Orthodox Marriage as Ascetic Calling

“Fill their houses with wheat, wine and oil and with every good thing, so that they may give in turn to those in need…”

The above quote is taken from the Orthodox marriage service. The calling of marriage within Orthodoxy does not contrast the ascetic calling of monasticism, rather it is a compliment to monasticism. There is no dichotomy between marriage and monasticism. We are all called to adhere to the words of Christ regarding the ascetic life, to sacrifice what God has given us in order to serve those in need. This will look different in most every household, but we can each know how to accomplish this through our spiritual convictions, after listening to the words of Christ in the Gospel accounts, as well as his witness throughout the Bible. We are called to serve the poor and the needy, whether it be within our own family or both our family and people throughout the community. Marriage is not a call to hedonism, rather, it is a call to serve the Kingdom!

 

Comments

  1. I have struggled with the topics of marriage, divorce, and remarriage since I began my journey home to the Orthodox Church. In fact my journey began with the devastation of divorce and the after effects. When I got married I was deeply involved in the heretical protestant churches and I had a high view of marriage despite the destruction of divorce all around me. I met my wife in church and I thought that it would be enough that we were both Christians. I look back on it now and realize that the heretical teachings of the churches we attended led to many of our troubles.

    The idea of salvation being a moment in time led to the idea that marriage was also a moment in time. I believed that if two Christians got married, and Christ was the foundation, that things would just fall together. When things started to get rough I believed that it must be the lack of faith in one or both of us. I kept buying marriage help books to assist us but they all led us further into despair. Ultimately this belief led to a journey that led us all the way to the Lutheran Church, but the troubles just kept piling up. In the end she became violent, committed adultery (many times), denied Christ to my face, delved into witchcraft, and filed for divorce two times. The first time she filed I was able to convince her to rescind the petition. The second time she filed I felt compelled to allow it because she threatened to take the kids and disappear. Needless to say, I was completely crushed and destroyed. I was consumed by two emotions at the time. I felt abandoned by my wife and God, and I felt that I failed my children and God.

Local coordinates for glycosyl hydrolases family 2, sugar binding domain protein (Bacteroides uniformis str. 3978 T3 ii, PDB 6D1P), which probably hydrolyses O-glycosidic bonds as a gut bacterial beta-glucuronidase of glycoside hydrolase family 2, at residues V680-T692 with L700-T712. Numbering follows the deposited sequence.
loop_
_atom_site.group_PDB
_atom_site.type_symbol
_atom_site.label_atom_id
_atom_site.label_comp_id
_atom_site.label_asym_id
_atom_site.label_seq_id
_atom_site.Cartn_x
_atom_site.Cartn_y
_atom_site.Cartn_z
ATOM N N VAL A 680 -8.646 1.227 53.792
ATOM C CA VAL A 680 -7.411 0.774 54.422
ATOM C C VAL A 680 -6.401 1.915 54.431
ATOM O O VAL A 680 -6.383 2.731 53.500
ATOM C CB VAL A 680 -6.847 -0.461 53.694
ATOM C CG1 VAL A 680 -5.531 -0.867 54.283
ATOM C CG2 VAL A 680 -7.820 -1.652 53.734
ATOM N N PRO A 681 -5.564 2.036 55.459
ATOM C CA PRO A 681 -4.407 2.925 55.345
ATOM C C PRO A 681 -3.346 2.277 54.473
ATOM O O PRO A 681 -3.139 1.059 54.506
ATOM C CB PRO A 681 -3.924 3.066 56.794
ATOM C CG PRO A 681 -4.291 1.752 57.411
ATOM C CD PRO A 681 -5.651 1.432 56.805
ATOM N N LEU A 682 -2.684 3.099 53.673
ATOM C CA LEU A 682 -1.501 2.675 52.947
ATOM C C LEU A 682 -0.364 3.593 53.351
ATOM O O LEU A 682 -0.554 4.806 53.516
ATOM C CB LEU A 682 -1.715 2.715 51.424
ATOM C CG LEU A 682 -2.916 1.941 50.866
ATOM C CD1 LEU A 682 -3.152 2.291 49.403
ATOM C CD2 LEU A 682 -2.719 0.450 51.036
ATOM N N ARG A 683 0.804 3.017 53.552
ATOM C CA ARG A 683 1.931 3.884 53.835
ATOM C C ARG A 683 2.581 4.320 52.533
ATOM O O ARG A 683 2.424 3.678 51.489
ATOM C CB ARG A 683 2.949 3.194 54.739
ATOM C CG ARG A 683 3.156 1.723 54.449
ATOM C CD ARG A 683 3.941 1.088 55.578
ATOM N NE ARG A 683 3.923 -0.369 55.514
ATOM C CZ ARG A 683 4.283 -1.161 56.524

The Orthodox Church’s treatment of marriage as a sacrament was a refreshing and wonderful thing to me, but it was also a terrible realization. The understanding that I have of the Orthodox Church’s teachings has given me an uneasy feeling about my standing before Christ and the Church. My ex wife’s faithless actions have become a curse to my life that apparently will never leave me until the day I die. I am not saying that this is what is actually the truth about the Church…it is just my perception of the situation. I felt completely, and wrongfully, abandoned after being divorced. I understand the Church’s allowing second and third marriages as a matter of economia, but why is the order of service for the victims of adultery and/or abandonment penitential and not a celebration? Is this only because the Church sees divorce as a tragedy?

  2. Toby, I am sorry to hear about your situation. Saint Basil’s canons, in the 4th century, stated that penance had to be made for the second marriage, and that a third could even be done. Later, the Church relaxed that and simply put forth that the second marriage could not be crowned and there had to be two years penance with it, and that a third marriage required five years penance. The Church then relaxed the crowning of the second marriage, but only through economia. The current “second marriage” rite is supposed to be practiced when it is a second marriage for both the man and woman. This is done because the Church simply cannot justify giving the same celebration. Giving the same celebration given a second time would weaken the very fabric of marriage as a sacrament. It would communicate a totally different theology of marriage to all of Christ’s people. I think you are right about the tragedy aspect. A second rite for a second marriage does indeed demonstrate that the second marriage is being done as an exception.

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